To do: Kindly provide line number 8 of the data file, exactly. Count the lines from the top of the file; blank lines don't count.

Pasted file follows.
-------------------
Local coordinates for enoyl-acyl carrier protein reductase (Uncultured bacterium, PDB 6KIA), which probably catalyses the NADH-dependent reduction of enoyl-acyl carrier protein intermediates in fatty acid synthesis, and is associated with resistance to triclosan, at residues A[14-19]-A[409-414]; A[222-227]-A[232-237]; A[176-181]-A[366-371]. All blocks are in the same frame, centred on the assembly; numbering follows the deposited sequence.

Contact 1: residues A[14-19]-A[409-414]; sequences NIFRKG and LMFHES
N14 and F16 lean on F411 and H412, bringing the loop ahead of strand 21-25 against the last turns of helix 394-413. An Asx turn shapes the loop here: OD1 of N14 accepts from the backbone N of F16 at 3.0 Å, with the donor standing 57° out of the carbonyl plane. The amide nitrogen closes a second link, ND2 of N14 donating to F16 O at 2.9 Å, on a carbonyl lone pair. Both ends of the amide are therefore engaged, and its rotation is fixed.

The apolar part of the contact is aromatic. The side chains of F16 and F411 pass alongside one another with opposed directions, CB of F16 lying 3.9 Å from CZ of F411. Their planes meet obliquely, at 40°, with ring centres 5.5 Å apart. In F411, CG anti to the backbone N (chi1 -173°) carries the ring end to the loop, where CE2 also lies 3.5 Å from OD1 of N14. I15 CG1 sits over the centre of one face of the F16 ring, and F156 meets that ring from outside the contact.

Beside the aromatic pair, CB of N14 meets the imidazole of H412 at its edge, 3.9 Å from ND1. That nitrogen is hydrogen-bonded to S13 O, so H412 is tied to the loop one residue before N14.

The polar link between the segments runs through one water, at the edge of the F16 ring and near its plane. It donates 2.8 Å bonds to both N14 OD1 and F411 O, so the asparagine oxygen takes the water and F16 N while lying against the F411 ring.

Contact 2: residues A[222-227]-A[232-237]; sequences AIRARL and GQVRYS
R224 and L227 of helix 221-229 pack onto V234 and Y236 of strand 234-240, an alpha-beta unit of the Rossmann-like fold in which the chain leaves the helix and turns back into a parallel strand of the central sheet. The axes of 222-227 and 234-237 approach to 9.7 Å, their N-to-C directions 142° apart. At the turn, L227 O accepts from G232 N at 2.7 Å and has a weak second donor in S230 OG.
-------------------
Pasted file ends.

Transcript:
R224 and L227 of helix 221-229 pack onto V234 and Y236 of strand 234-240, an alpha-beta unit of the Rossmann-like fold in which the chain leaves the helix and turns back into a parallel strand of the central sheet. The axes of 222-227 and 234-237 approach to 9.7 Å, their N-to-C directions 142° apart. At the turn, L227 O accepts from G232 N at 2.7 Å and has a weak second donor in S230 OG.